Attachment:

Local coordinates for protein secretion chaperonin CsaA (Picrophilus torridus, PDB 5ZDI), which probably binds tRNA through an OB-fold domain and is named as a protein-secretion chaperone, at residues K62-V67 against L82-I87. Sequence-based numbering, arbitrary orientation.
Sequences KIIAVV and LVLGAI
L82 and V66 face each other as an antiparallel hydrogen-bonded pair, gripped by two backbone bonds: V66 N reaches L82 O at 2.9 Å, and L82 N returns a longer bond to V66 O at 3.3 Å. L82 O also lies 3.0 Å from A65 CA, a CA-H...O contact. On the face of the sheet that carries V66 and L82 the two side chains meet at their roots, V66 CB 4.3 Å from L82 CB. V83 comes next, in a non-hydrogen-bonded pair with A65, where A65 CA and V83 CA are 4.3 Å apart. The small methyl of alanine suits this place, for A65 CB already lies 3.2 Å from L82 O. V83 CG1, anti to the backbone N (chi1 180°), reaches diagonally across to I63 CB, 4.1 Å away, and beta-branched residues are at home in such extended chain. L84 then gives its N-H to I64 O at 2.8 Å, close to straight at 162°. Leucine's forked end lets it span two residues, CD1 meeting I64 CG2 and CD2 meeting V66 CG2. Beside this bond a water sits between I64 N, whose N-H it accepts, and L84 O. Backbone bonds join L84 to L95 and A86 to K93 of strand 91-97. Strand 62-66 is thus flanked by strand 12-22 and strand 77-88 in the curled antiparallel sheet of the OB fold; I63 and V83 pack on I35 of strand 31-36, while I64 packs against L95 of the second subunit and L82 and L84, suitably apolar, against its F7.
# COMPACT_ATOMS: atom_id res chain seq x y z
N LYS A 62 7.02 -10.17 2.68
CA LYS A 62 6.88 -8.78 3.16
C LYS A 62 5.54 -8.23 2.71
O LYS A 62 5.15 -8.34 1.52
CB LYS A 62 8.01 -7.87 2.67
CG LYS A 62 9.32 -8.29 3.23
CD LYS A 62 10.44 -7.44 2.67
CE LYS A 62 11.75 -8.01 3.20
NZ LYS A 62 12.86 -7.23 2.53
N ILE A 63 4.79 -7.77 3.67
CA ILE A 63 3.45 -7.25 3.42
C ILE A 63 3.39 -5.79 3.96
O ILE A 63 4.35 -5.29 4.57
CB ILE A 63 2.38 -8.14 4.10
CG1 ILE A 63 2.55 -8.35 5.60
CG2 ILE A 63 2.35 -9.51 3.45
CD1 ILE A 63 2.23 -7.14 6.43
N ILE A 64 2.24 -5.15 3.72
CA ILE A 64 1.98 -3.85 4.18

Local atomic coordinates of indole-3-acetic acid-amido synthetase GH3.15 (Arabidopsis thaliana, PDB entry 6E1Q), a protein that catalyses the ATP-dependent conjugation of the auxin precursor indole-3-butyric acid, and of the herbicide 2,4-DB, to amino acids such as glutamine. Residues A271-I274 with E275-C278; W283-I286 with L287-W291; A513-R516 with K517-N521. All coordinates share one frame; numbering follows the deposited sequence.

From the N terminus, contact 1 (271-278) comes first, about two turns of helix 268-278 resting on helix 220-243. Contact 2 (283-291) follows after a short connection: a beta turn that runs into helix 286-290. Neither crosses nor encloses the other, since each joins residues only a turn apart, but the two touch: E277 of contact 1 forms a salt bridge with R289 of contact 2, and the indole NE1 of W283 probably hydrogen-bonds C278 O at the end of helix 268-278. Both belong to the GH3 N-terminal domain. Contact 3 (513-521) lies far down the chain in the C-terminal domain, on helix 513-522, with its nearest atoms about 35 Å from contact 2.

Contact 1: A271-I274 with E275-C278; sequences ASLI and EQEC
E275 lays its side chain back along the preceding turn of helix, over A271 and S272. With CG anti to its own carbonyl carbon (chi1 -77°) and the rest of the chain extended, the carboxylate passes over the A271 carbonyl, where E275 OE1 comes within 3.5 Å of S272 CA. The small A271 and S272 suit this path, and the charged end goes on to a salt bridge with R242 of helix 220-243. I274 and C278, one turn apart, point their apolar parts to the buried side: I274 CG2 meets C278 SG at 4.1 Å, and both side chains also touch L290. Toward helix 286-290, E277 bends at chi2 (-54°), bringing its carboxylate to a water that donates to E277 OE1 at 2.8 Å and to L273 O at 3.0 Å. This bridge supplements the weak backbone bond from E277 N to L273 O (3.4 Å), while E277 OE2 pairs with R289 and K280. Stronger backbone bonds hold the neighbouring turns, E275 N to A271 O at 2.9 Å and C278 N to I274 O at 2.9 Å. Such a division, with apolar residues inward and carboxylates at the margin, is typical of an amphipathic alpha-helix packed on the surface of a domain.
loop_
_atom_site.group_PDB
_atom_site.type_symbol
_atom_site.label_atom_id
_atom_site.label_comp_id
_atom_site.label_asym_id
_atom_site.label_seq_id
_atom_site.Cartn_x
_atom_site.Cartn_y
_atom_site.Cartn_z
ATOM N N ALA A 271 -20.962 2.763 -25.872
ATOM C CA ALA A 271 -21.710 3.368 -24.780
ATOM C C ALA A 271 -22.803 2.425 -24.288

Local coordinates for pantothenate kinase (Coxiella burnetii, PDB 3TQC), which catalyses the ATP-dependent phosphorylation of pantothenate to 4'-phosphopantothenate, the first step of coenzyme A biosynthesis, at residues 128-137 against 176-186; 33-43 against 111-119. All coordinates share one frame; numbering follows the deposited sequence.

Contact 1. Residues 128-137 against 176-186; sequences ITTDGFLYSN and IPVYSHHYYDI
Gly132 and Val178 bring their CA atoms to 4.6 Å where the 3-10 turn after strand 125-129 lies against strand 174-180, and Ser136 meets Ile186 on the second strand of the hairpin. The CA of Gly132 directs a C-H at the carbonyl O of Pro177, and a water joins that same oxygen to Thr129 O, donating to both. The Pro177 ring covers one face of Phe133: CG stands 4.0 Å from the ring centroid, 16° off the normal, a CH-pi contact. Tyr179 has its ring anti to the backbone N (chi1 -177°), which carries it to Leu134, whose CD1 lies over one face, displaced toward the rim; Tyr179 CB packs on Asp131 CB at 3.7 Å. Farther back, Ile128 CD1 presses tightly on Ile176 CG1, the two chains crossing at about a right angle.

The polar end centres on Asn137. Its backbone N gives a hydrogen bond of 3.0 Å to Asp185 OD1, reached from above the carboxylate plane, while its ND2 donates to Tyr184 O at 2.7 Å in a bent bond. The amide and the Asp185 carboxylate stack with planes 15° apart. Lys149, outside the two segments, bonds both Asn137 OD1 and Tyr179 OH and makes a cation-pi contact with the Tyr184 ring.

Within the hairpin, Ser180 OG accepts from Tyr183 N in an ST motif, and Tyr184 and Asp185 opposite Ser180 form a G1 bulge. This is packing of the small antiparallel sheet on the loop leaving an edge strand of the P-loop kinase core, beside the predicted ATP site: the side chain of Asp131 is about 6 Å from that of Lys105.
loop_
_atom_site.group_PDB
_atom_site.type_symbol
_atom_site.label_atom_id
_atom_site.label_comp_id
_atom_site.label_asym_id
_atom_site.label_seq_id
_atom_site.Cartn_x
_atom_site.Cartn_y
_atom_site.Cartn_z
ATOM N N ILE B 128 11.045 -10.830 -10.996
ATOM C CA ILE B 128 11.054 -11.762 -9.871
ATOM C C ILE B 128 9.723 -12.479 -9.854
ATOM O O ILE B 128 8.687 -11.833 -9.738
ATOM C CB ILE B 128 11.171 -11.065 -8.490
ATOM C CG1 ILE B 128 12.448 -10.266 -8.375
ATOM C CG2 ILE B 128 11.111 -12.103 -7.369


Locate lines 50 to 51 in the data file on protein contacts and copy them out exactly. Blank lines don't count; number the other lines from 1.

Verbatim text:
_atom_site.label_comp_id
_atom_site.label_asym_id